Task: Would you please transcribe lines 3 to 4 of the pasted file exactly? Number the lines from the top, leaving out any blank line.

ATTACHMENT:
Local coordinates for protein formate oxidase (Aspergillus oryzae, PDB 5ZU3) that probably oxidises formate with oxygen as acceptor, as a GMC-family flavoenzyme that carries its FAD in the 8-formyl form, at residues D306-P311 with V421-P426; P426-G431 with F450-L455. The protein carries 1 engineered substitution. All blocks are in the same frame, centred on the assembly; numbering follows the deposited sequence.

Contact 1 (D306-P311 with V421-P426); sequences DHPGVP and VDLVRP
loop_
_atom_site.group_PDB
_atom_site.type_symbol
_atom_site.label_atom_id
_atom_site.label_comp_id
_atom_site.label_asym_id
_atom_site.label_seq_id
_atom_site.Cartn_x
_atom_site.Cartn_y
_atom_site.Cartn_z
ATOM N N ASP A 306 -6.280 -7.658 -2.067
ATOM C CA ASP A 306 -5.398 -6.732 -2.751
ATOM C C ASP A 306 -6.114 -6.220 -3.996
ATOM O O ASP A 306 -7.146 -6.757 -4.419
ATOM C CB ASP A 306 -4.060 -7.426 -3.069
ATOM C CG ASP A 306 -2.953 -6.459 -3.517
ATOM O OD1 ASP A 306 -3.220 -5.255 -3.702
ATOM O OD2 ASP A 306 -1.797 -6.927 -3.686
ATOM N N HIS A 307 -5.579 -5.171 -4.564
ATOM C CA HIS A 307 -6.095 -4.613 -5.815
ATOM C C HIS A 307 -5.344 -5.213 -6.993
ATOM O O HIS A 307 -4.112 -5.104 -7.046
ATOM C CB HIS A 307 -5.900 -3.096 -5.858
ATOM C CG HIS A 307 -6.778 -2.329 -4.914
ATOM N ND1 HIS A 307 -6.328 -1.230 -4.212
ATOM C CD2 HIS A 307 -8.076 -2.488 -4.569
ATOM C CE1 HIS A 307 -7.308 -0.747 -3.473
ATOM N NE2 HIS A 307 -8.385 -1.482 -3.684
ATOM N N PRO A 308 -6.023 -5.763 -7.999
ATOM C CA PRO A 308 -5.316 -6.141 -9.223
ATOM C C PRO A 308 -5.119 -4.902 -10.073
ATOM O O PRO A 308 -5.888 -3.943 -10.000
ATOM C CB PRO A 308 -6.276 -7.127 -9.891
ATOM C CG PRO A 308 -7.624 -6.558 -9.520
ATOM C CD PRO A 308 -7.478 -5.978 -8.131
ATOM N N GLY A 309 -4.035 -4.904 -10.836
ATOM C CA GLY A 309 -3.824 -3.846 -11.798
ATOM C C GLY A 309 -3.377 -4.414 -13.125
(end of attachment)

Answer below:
loop_
_atom_site.group_PDB